AC: When I began all my research and sampling process, I really learned a lot about the materials and where things come from, if not synthetic. Personally, the mink lashes on the market were beautiful yes, but very heavy and not so comfortable, which went against what I had originally set out to create – a comfortable lash. I had done more research on the confusing “cruelty-free, mink lashes,” and realized that there was indeed cruelty behind it. Of course, I didn’t think it was ethical to use animal products for vanity.  I understood why people wanted mink based on the natural curl, and appearance, but it inspired me to find that with a synthetic lash.

JM: How much research and networking are involved in starting a beauty brand?

AC: SO much. The process is very hard, but if you learn from the ground up on your own, through trial and error, nothing is more valuable! Being self-taught is very important, and things will continue to happen if you find the right people and mentors.

JM: How did you know where to get started or what the first step was to begin a lash company?

AC: I did have a little experience from creating brands before. Dreaming up the branding is the fun part but taking it to paper is another thing. Sourcing was an important first step, because moving forward with a superior product is first and foremost!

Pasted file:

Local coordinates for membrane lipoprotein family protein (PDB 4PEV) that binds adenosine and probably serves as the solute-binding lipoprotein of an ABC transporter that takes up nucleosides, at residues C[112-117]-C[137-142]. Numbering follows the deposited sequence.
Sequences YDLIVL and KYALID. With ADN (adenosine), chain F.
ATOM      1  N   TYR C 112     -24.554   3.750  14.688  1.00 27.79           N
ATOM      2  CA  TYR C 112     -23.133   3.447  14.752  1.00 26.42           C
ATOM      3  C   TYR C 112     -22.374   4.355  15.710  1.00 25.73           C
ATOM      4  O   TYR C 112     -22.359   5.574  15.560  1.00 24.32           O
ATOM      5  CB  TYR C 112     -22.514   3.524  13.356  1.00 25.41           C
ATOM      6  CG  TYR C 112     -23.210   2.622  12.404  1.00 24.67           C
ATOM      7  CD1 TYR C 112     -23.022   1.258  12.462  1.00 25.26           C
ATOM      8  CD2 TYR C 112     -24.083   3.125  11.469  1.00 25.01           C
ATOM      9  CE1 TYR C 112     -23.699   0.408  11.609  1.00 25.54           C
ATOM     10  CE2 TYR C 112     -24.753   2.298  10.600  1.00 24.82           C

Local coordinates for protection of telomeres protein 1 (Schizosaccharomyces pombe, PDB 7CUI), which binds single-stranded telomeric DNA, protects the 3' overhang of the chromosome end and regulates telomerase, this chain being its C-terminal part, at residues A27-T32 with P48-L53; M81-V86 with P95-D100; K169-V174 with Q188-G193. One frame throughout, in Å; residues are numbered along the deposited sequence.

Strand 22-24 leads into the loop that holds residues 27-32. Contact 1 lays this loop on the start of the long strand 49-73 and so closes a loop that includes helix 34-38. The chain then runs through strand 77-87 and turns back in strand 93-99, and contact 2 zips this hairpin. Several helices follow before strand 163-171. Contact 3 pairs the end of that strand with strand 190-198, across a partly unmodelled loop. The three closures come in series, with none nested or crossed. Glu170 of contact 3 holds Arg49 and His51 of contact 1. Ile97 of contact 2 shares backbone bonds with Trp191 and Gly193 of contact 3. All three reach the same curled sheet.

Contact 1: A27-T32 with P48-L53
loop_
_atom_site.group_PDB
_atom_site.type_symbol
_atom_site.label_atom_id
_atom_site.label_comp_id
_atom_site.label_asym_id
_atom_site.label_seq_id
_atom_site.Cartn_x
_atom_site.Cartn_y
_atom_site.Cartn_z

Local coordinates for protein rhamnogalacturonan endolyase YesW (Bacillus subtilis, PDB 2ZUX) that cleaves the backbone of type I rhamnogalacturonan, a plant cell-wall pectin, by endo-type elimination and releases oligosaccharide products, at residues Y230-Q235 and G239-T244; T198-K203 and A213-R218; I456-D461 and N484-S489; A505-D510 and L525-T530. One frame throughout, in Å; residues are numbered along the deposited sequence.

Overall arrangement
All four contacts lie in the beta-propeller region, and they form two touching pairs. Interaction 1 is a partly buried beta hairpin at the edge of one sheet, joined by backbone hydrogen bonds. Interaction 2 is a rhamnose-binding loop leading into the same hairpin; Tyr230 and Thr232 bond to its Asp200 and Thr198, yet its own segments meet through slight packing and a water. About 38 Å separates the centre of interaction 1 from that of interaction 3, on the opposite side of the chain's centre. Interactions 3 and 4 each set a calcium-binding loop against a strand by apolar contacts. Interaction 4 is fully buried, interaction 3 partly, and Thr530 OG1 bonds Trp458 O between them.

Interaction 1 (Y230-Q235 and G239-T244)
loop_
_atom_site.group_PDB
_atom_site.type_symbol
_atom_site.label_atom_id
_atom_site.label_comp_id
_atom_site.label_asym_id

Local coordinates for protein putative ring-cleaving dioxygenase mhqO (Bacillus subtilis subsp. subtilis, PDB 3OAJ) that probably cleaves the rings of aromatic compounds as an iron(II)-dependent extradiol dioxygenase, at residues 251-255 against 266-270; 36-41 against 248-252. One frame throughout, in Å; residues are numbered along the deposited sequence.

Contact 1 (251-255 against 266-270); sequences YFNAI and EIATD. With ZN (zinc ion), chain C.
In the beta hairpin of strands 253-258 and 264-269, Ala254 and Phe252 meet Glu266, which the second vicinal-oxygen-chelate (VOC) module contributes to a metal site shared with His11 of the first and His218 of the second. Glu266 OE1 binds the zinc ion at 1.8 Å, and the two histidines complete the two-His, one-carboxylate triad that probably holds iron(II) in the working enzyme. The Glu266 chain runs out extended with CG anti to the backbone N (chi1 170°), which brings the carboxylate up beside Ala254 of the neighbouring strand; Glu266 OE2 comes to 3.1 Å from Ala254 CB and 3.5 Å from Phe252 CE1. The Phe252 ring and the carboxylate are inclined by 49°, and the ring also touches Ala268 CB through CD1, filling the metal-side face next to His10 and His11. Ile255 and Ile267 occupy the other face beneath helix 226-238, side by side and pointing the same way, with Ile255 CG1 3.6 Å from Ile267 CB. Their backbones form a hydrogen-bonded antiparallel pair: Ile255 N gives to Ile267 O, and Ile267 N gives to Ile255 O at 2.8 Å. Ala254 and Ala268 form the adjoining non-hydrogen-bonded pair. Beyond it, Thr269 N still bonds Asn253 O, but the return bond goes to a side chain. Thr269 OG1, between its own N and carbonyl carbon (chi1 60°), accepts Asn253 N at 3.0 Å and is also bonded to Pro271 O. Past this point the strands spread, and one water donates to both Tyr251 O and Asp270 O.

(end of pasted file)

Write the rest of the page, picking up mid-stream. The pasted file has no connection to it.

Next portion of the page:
JM: What are your memories of when you first started promoting the brand and trying to build a client base?

AC: I think that because I already had a little Instagram community of people with similar interests, it was definitely a head start on targeting my client base. I remember being nervous, but also very excited that I could finally give someone a new glamorous option for their beauty routine. I knew our packaging was unique, and I remember having fun photographing the little powder boxes (we have patented!) 

AshLash’s patented boxes! photo credit:

JM: How did you know which lash manufacturer was best for you and what was that process in finding one like?